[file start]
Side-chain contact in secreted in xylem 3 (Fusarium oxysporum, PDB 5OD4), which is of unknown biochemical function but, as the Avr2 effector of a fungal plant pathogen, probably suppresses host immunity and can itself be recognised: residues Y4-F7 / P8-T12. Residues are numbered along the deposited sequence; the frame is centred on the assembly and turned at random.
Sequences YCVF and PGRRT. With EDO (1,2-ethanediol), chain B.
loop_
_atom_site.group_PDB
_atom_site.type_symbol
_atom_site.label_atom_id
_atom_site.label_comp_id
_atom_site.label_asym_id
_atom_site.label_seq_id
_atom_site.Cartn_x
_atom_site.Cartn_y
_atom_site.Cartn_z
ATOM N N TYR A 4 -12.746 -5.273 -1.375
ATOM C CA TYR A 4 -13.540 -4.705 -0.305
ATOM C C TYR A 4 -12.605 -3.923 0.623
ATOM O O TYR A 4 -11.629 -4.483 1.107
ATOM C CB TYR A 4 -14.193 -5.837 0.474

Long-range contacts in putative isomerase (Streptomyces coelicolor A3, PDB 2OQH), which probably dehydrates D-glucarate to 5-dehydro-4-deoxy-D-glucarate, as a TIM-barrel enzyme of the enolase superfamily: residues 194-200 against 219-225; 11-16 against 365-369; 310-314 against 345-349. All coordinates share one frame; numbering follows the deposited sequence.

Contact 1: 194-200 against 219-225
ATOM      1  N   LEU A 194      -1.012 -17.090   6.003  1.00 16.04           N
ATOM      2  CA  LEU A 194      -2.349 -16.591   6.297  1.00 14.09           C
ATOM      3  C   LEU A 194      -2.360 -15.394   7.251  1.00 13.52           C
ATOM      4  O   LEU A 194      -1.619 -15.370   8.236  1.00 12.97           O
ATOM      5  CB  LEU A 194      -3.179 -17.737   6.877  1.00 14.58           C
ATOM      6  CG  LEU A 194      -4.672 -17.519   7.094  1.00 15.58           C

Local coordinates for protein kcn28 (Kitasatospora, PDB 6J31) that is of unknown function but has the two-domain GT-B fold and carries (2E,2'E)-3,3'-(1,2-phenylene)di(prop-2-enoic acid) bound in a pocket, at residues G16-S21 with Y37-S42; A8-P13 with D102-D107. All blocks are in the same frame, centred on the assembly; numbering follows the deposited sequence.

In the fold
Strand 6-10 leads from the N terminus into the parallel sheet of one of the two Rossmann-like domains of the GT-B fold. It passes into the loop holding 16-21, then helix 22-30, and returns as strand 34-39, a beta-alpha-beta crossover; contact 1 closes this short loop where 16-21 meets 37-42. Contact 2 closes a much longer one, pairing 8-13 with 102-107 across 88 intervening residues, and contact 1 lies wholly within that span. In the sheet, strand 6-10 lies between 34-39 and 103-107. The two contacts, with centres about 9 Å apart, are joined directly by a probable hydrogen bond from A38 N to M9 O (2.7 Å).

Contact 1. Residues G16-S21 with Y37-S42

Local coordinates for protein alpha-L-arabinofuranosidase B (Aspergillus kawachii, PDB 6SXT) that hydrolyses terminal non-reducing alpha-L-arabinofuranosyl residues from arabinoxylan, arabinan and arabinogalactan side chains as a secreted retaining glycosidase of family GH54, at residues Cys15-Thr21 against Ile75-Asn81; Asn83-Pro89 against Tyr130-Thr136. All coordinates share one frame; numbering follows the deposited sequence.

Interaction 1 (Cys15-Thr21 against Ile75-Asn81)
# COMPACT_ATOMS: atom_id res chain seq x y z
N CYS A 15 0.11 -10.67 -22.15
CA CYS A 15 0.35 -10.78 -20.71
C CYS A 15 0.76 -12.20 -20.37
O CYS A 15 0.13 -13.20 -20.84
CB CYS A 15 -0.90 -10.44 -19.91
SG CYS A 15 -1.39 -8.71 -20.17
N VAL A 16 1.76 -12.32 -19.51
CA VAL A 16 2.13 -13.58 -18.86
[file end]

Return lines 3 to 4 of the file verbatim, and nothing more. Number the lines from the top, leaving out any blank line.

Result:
loop_
_atom_site.group_PDB